Thursday, May 07, 2015

XMOS Startkit

The XMOS Startkit is a development board for the (or one variant of the) XMOS multicore processor. It has two tiles, each with 8 32-bit cores giving a total of 500 MIPS. It has some very nice features such as the ability to set output ports at a specific and very precise time, and similarly to timestamp its input. The Startkit has the CPU, some LEDs and touch sensors and lots of connectors. There's a nice development studio which runs on the major platforms and connects to the board over USB. Amazingly, these board cost on $15 from Digikey in the US and can be bought for something similar in the UK. I got hold of one recently, with a plan to continue some of the DAC work I reported a few weeks back. However, as a first step I connected up a simple LED and made it flash with a variant of a program from the XMOS tutorials. It's wired up like this:

  • 0V from the J6 connector on the board to the cathode (short leg) of a small red LED.
  • Pin 1 of connector J7 to a 1k resistor.
  • The other end of the resistor to the anode (long led) of the LED.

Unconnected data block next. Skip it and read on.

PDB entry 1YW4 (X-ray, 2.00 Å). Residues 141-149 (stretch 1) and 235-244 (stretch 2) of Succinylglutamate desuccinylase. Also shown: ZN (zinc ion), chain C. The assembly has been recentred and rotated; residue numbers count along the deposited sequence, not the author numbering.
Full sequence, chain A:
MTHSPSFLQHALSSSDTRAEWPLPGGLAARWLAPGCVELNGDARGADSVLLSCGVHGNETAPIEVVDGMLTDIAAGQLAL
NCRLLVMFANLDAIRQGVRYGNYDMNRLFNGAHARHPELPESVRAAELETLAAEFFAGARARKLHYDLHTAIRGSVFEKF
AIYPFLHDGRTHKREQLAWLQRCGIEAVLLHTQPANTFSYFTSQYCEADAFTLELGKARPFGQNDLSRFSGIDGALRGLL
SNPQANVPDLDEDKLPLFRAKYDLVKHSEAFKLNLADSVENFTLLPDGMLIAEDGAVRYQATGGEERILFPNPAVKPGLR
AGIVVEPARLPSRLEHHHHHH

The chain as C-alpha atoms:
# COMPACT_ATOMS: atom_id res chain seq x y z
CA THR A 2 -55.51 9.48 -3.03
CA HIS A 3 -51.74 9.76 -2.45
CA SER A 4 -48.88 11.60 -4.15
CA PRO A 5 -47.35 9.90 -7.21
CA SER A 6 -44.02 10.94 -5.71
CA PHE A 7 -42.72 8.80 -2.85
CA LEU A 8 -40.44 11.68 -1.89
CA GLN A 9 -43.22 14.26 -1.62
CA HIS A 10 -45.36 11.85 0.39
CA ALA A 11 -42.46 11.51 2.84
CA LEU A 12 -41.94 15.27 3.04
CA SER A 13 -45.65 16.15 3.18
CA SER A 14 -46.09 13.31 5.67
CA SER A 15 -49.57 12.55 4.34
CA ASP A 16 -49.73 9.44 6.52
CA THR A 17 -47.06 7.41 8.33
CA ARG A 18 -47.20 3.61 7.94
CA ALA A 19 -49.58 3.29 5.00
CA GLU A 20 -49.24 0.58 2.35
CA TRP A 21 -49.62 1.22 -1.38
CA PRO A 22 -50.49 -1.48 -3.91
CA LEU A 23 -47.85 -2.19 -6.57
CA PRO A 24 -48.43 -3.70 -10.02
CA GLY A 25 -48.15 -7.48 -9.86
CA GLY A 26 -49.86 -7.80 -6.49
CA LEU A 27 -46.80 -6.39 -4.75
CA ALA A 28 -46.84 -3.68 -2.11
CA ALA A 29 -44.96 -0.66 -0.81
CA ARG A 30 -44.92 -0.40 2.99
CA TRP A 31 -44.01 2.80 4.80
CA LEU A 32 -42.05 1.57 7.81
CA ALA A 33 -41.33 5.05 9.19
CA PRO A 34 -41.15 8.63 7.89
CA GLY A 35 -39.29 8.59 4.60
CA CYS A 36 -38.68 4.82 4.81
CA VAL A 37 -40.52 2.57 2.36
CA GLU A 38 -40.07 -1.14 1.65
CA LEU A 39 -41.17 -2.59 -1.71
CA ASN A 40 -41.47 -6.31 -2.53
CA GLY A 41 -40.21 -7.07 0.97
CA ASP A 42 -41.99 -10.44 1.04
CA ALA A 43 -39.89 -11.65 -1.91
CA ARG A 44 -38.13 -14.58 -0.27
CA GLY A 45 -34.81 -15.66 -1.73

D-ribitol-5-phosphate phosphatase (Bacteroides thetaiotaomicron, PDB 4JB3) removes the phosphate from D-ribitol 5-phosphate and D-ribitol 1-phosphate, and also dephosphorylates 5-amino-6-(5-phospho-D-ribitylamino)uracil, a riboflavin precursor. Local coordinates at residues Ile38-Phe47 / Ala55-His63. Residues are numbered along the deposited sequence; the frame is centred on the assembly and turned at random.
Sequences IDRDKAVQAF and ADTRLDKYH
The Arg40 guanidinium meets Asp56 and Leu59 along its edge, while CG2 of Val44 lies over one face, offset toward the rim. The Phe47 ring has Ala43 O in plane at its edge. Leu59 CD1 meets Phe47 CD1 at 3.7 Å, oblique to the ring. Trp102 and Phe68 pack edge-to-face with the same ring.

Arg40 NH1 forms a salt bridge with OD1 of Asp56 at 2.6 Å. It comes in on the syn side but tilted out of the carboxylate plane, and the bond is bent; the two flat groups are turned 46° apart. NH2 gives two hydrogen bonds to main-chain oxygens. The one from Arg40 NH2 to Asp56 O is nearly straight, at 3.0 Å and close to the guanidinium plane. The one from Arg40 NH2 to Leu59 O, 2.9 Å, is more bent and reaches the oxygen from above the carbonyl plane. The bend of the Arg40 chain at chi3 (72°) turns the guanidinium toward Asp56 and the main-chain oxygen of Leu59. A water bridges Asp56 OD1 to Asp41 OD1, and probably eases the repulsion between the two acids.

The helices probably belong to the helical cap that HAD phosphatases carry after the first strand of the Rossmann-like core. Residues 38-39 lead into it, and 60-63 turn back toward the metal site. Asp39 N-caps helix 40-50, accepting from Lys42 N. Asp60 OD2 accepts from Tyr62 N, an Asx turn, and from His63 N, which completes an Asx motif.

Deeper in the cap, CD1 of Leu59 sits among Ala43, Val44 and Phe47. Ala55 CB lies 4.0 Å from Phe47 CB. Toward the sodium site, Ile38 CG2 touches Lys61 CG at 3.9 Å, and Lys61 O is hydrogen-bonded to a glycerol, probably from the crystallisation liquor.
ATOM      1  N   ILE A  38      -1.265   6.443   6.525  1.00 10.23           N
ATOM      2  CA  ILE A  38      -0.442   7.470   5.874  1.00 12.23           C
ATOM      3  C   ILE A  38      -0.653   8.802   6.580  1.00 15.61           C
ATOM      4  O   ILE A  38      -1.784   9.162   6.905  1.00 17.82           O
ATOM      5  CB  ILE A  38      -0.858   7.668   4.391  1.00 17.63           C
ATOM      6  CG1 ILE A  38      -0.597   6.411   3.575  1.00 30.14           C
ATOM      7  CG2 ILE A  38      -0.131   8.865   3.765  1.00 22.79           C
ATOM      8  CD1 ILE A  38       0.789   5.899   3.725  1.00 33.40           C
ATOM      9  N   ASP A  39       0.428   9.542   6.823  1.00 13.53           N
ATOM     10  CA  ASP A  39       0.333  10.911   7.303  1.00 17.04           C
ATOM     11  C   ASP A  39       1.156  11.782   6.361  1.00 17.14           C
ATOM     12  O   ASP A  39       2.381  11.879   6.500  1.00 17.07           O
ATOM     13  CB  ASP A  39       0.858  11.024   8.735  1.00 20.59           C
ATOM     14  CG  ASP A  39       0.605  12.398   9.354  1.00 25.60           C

A lower resistor would make the LED brighter, but I didn't want to risk drawing too much current. The pin operates at 3.3V.

Pin 1 of J7 is labelled D13, and it is connector to port 1F of the processor. The 1 here means this is a 1 bit port; there are wider ones as well. The code then looks like this:

#include <platform.h>
#include <xs1.h>
#include <timer.h>

port p = XS1_PORT_1A;
port p = XS1_PORT_1F;  // first pin on the connector

#define DELAY 200

int main() {
  while (1) {
     p <: 0;
     p <: 1;
  return 0;
This is, of course, not super interesting. The main point I wanted to check is whether I could drive a LED directly.

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